Studying for the LSAT / Re: Dec 6, 2008 LSAT
« on: December 12, 2008, 02:12:28 AM »
I almost forgot how to write in cursive - it took longer to complete that certifying statement than it did to finish the writing sample at the end of the test!

24
LSAC and LSDAS / Re: Are post-college classes taken into account?
« on: December 06, 2008, 02:58:50 PM »
I took a couple classes after graduation, and I get the same results through LSDAS ("SEE TRANS"). Kind of a bummer, because those classes would have increased my gpa!

25
Studying for the LSAT / Re: An easy warm up game?
« on: December 06, 2008, 03:58:47 AM »
How about these:

1)PrepTest 35 (October 2001)- Section 3 Questions 6-12 (6 new cars with 3 options)

2)PrepTest 34 (June 2001)- Section 4 Questions 13-18 (7 different trains arrive at Middlebrook).

3)PrepTest 31 (June 2000)- Section 1 Questions 14-18 (Operations, Productions, Sales).

26
Studying for the LSAT / Re: Mechanical Pencils NOT ACCEPTED??
« on: December 06, 2008, 03:28:43 AM »
I'm glad they banned mechanical pencils. I took quite a few timed PrepTests at the public library; I kept my focus through little kids screaming in the youth zone, older kids skateboarding right outside the window, and the intermittant chatter at the reference desk. Then came the girl with the click-pen. She sat at the table directly in front of me, and it started within 60 seconds of her arrival:

***click-CLICK***

***click-CLICK***   ***click-CLICK***

***click-CLICK***

***click-CLICK***   ***click-CLICK***    ***click-CLICK***   ***click-CLICK***


                       *click*

My heart rate increased rapidly; I felt my blood pressure soar. I panicked as I imagined taking the LSAT while being pummeled by a sporadic set of percussive sound waves bent on preventing me from reading anything longer than six words. It was the only distraction able to break my concentration during my training; I wanted to beat the crap out of that girl and blow up her click-pen. I had to remind myself that no-one will have mechanical pens/pencils at the test, and I nearly fainted in relief as I got up to vomit in the restroom.

Good Luck on the LSAT; remember it's no harder than any Practice Test you've already taken!!!

27
Studying for the LSAT / Re: CIGGS??
« on: December 06, 2008, 02:56:18 AM »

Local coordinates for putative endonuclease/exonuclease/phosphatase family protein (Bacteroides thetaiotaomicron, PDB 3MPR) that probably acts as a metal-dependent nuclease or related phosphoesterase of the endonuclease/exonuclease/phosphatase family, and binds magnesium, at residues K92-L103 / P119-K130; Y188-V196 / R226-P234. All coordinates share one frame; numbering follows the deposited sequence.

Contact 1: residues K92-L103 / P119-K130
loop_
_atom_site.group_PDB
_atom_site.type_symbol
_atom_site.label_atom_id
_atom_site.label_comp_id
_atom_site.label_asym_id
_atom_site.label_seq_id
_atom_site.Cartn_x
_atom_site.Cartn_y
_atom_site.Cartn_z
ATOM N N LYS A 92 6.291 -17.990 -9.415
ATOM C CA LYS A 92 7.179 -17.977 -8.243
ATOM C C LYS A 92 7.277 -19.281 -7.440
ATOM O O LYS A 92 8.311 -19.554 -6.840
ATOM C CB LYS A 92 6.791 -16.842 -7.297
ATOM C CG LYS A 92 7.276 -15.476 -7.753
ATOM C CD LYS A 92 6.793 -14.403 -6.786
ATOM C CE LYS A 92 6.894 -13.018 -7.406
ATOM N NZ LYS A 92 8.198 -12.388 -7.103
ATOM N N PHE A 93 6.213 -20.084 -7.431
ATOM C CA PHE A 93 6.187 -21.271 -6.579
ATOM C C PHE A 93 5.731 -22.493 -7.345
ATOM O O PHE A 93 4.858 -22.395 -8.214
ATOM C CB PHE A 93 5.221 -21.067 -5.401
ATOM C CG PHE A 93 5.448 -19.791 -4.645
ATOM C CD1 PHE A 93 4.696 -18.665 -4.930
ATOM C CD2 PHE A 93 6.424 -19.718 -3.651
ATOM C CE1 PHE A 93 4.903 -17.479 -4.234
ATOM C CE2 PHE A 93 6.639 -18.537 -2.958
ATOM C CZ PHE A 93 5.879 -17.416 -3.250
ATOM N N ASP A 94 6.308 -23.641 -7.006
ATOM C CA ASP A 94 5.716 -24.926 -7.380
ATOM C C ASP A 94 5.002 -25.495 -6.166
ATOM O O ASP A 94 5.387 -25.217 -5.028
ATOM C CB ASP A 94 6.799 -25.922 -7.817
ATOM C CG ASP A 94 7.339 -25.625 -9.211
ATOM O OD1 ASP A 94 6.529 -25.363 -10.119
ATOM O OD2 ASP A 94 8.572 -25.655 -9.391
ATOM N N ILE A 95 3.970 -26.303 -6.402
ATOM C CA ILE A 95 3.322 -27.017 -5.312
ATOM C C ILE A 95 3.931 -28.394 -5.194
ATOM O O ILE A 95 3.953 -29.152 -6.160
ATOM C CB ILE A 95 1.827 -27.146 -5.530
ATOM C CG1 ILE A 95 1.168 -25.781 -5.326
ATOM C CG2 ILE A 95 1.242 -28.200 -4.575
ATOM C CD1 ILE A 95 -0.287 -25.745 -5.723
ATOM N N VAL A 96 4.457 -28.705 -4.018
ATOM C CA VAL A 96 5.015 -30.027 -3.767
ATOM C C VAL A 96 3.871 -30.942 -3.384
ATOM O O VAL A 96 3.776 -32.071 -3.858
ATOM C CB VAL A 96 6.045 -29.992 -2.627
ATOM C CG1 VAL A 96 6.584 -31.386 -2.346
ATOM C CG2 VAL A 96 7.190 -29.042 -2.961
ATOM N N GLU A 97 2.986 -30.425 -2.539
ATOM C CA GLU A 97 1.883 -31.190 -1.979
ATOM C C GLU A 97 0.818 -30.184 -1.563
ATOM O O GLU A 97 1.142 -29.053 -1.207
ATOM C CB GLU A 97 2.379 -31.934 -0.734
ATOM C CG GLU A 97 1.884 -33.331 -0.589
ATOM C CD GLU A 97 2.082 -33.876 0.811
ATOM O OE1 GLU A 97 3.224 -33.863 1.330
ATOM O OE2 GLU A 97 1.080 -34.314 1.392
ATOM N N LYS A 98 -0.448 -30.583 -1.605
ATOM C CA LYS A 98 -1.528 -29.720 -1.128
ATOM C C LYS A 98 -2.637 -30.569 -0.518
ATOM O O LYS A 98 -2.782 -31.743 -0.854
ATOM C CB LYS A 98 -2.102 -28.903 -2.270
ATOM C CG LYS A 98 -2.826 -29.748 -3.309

Although smoking isn't permitted in the testing room, neither cigarettes nor lighters are expressly forbidden by LSAC. However, if anyone asks, you will have to inform them that your cigarettes are either hygeine or medical products.

Good luck on the test!

28
Studying for the LSAT / Re: An easy warm up game?
« on: December 06, 2008, 02:40:26 AM »
Oh wait, I know this one!!!

Five digit product codes...I think it's from the June 2007 LSAT. Classic warmup game.

29
Studying for the LSAT / Re: Day before the LSAT...
« on: December 05, 2008, 06:26:58 PM »
I still have to take PrepTests 37, 43 and 49 under timed conditions. I'm going to take two tonight, get to bed by 11, get up at 4 and take the last one right before the test. Then I'll warm up with some extra logic games while I'm standing in line.

30
Quote
from: itzjulz on Yesterday at 12:23:24 PM
Are any/all of you working towards working in the entertainment/media law fields?  I'm applying soon, and working on my personal statement for applications.  I'm leaning towards a statement about how my experiences so far in music and the music industry have led to my interest in entertainment law (I currently work for a live music production/booking company, and previously interned for a prominent entertainment attorney/artist manager, and the Grammys), and I'm curious if anyone else has had success with a statement similar to mine.

I devoted about 1/3 of my Personal Statement to my music career (I sang lead vocals for several hard rock bands for 10+ years); I got accepted for Spring 2009. The general theme of my essay was accountability, and I highlighted my responsibilities for band behavior, live concert promotion and recording studio etiquette/efficiency to support that theme. You're welcome to read it, just let me know.

I would suggest illustrating not only how your experiences have led to an interest in entertainment law, but also how they have specifically prepared you for the study of entertainment law. Write a statement so compelling that the reader is rooting for you to succeed as an attorney. Just keep it real.

Good luck!